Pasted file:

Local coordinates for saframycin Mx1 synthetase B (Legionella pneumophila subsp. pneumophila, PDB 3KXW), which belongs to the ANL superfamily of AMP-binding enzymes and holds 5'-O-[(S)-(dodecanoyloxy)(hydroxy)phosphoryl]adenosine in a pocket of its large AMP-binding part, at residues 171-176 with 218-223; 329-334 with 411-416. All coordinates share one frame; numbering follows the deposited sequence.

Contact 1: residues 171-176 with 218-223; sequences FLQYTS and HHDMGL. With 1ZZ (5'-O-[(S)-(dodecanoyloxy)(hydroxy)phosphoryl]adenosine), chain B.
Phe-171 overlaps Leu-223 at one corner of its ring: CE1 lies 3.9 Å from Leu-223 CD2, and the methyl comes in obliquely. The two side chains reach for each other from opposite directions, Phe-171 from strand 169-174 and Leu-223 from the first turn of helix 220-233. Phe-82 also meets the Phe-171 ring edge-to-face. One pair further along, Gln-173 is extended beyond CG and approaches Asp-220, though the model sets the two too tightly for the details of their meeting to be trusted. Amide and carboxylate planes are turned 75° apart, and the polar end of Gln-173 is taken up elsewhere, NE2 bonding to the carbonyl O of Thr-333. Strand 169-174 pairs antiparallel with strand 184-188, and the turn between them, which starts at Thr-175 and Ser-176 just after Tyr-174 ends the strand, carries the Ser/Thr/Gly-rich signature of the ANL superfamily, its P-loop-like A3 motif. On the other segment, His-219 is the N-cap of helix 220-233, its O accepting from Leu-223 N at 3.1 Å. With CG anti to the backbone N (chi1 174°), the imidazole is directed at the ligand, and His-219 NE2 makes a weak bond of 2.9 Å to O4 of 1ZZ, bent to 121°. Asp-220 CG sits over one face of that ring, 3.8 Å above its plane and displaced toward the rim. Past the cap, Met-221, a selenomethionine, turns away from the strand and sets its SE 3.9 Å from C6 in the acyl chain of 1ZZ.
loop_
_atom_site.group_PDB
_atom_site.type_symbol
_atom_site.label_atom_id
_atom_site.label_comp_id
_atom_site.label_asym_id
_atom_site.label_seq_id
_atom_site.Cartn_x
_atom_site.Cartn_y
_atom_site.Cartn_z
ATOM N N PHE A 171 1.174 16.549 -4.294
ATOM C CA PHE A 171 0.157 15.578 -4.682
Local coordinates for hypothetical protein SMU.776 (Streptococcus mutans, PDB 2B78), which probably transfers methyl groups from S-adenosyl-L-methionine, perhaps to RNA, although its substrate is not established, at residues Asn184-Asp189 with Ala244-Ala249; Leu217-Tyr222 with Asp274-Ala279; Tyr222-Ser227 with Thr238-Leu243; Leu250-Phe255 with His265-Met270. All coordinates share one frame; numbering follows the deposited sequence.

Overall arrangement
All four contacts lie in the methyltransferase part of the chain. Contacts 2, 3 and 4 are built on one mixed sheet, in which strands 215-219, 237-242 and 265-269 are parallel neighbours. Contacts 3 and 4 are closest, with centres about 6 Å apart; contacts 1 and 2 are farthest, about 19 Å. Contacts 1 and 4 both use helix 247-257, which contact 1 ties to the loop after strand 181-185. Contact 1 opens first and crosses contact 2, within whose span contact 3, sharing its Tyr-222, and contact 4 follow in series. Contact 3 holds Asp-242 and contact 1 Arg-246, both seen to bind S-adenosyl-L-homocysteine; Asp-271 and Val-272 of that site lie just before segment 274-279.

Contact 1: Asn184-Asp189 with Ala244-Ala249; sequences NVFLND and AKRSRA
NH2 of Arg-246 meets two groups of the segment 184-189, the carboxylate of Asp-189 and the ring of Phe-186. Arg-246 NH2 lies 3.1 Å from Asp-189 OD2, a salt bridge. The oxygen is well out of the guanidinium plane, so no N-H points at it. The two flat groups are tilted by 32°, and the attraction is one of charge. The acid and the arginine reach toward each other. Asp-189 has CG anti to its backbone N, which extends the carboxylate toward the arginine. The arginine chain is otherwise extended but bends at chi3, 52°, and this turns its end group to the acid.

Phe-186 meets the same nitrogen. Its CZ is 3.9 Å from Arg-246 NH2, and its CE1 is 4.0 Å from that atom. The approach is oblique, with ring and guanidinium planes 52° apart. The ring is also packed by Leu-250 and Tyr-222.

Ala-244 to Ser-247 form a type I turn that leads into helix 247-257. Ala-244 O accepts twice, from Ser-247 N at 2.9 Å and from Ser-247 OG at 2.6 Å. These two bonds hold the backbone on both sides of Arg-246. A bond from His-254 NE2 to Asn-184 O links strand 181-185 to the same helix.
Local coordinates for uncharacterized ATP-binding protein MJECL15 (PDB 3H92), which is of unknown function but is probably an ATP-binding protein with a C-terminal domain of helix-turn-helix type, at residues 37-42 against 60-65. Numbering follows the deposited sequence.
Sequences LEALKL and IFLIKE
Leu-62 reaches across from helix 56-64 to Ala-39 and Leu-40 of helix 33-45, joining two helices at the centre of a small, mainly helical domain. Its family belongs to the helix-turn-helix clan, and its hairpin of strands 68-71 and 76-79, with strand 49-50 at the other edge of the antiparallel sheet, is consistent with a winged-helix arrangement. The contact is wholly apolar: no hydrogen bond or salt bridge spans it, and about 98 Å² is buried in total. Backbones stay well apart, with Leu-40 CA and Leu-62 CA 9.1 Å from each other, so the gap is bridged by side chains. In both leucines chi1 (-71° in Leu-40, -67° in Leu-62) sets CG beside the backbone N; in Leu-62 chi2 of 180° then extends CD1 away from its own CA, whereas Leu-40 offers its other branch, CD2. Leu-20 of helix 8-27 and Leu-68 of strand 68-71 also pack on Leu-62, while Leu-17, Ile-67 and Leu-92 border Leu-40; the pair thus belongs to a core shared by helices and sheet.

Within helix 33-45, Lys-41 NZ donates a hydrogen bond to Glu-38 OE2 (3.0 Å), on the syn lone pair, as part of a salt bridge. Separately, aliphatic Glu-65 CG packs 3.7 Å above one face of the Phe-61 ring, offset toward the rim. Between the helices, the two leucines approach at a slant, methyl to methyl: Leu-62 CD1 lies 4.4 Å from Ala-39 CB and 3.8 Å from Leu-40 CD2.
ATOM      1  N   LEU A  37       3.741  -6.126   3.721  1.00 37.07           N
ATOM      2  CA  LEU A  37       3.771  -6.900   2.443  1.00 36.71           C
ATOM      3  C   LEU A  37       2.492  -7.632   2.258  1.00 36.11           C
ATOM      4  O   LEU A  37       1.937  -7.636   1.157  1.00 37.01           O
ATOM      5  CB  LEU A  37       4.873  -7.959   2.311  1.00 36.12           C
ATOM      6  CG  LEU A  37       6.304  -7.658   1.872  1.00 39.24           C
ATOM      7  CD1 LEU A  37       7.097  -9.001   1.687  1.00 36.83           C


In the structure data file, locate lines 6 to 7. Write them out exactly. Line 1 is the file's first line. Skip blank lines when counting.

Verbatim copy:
_atom_site.type_symbol
_atom_site.label_atom_id